Steps to replace a defective fill valve
You can sometimes tell if the fill valve is defective by lowering and raising the float thus turning the water on and off. If it does not turn off quickly when the float is raised, the washer inside the valve may have deteriorated. To replace a defective fill valve you must first turn the water supply off. Most often there is a shut off valve on the water supply line just where it comes out of the wall just below the tank. If there is no shut off valve or it does not totally shut off the water as can happen if the shut off valve was installed some time ago, you will have to turn off the water where the supply line comes into your house or apartment.
With newer fill valves, you can easily unscrew the valve assembly from where it attaches at the inside bottom of the tank by grasping the top of the fill valve and turning it counterclockwise. The replacement valve can be screwed into the threaded fitting at the bottom of the tank and hand tightened.
Tip: Be sure that the replacement valve is the correct height for the size of the toilet tank.
In many cases, you will need to detach the water supply line just below the bottom of the tank by loosening the connecter nut on the supply line with a channel lock pliers or adjustable wrench.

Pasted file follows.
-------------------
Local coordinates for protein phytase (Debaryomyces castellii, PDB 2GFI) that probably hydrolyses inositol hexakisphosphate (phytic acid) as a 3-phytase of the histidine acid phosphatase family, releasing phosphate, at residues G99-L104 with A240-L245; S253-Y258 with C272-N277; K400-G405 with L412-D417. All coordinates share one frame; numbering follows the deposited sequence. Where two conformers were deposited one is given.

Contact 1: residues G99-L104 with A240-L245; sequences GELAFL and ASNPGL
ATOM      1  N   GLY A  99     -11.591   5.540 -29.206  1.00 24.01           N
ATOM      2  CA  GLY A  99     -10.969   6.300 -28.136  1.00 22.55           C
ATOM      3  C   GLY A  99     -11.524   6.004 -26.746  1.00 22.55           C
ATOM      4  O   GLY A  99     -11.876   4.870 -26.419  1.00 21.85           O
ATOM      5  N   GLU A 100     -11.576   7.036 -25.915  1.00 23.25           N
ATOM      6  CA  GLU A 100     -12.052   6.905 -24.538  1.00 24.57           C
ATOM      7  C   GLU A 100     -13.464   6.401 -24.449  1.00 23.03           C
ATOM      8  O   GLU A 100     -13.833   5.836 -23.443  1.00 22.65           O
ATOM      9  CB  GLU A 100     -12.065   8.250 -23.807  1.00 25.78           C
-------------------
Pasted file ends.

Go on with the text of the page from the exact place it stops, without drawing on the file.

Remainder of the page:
Tip: Some water supply lines are flexible and can easily be pulled away from the threaded end of the fill valve. Older installations may have a copper or brass connector line that can be slightly bent allowing it to be moved away from the fill valve line. Sometimes in doing so, the tube will be bent creating a "kink" in the tube. Moving it may also loosen the connection with the tube where it attaches to the shut off valve. You may want or need to replace the copper or brass line with a flexible line of the correct diameter which will be easy to install and less likely to leak.
Before removing the locking nut that holds the fill valve in place, you should remove as much water from the bottom of the tank as you can because when you remove the fill valve assembly, any water will run out of the tank onto the floor. To remove the hexagonal nut that secures the valve to the tank, turn it counterclockwise. Once this nut is removed, you can reach inside the tank and lift the valve and float assembly out of the tank. If you are replacing a valve that has a float attached to the shut off valve with a threaded rod as described above, you will most likely replace it with a newer style valve that has the shut off float that slide up and down the fill valve as described above. As mentioned before, be sure that the replacement valve is the correct height for the size of the tank. Tighten the nut below the tank being sure that the gaskets that seals off the opening inside and below the tank are in place. Then, reattach the water supply line and turn the water back on.
Tip: If you do not replace the water supply line from the valve to the tank, be sure the old washer or gasket has not deteriorated as this will cause it to leak.
Tip: Once the water line has been reattached, check for leaks. Usually, small leaks can be fixed by slightly tightening the appropriate locking nut.
Following these steps should fix any small leakage of water from the tank into the toilet bowl and reduce your water bill.